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Wedescribeplausiblelatticebasedconstructionswithpropertiesthatapproximatethesoughtafter multilinear maps in harddiscretelogarithm groups, and show that some applications of such multilinear maps can be realized using our approximations. The security of our constructions relies on seemingly hard problems in ideal lattices, which can be viewed as extensions of the assumed hardness of the NTRU function.
GENERATING SHORTER BASES FOR HARD RANDOM LATTICES
, 2009
"... We revisit the problem of generating a “hard” random lattice together with a basis of relatively short vectors. This problem has gained in importance lately due to new cryptographic schemes that use such a procedure for generating public/secret key pairs. In these applications, a shorter basis dire ..."
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Cited by 43 (6 self)
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We revisit the problem of generating a “hard” random lattice together with a basis of relatively short vectors. This problem has gained in importance lately due to new cryptographic schemes that use such a procedure for generating public/secret key pairs. In these applications, a shorter basis directly corresponds to milder underlying complexity assumptions and smaller key sizes. The contributions of this work are twofold. First, using the Hermite normal form as an organizing principle, we simplify and generalize an approach due to Ajtai (ICALP 1999). Second, we improve the construction and its analysis in several ways, most notably by tightening the length of the output basis essentially to the optimum value.
Lattice basis delegation in fixed dimension and shorterciphertext hierarchical IBE
 In Advances in Cryptology — CRYPTO 2010, Springer LNCS 6223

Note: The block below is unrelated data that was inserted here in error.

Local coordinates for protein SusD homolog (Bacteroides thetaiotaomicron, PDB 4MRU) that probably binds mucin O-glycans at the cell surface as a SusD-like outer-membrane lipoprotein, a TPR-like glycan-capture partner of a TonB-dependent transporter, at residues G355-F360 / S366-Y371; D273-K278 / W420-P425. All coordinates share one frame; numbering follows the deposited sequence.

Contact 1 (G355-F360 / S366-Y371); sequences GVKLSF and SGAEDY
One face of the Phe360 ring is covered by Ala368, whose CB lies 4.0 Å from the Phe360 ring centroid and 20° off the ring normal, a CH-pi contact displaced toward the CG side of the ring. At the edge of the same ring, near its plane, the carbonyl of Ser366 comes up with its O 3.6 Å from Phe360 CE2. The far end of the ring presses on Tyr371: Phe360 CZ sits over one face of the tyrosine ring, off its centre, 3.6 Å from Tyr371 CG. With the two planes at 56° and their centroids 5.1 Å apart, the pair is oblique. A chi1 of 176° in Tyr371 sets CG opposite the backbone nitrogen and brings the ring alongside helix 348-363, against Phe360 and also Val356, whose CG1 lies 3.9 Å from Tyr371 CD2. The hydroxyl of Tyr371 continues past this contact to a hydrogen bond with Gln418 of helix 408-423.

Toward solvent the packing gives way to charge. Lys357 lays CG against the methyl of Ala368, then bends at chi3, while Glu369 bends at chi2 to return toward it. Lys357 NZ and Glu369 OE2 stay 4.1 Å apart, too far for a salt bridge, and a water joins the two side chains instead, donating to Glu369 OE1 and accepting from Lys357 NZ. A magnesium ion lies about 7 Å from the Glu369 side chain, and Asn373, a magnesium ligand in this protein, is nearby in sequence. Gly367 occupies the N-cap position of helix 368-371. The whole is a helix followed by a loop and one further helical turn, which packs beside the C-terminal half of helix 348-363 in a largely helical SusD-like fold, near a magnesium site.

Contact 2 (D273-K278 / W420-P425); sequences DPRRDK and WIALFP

, 2010
"... Abstract. We present a technique for delegating a short lattice basis that has the advantage of keeping the lattice dimension unchanged upon delegation. Building on this result, we construct two new hierarchical identitybased encryption (HIBE) schemes, with and without random oracles. The resulting ..."
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Cited by 34 (9 self)
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Abstract. We present a technique for delegating a short lattice basis that has the advantage of keeping the lattice dimension unchanged upon delegation. Building on this result, we construct two new hierarchical identitybased encryption (HIBE) schemes, with and without random oracles. The resulting systems are very different from earlier latticebased HIBEs and in some cases result in shorter ciphertexts and private keys. We prove security from classic lattice hardness assumptions. 1
Candidate indistinguishability obfuscation and functional encryption for all circuits
 In FOCS
, 2013
"... In this work, we study indistinguishability obfuscation and functional encryption for general circuits: Indistinguishability obfuscation requires that given any two equivalent circuits C0 and C1 of similar size, the obfuscations of C0 and C1 should be computationally indistinguishable. In functional ..."
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Cited by 34 (11 self)
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In this work, we study indistinguishability obfuscation and functional encryption for general circuits: Indistinguishability obfuscation requires that given any two equivalent circuits C0 and C1 of similar size, the obfuscations of C0 and C1 should be computationally indistinguishable. In functional encryption, ciphertexts encrypt inputs x and keys are issued for circuits C. Using the key SKC to decrypt a ciphertext CTx = Enc(x), yields the value C(x) but does not reveal anything else about x. Furthermore, no collusion of secret key holders should be able to learn anything more than the union of what they can each learn individually. We give constructions for indistinguishability obfuscation and functional encryption that supports all polynomialsize circuits. We accomplish this goal in three steps: • We describe a candidate construction for indistinguishability obfuscation for NC 1 circuits. The security of this construction is based on a new algebraic hardness assumption. The candidate and assumption use a simplified variant of multilinear maps, which we call Multilinear Jigsaw Puzzles. • We show how to use indistinguishability obfuscation for NC 1 together with Fully Homomorphic Encryption (with decryption in NC 1) to achieve indistinguishability obfuscation for all circuits.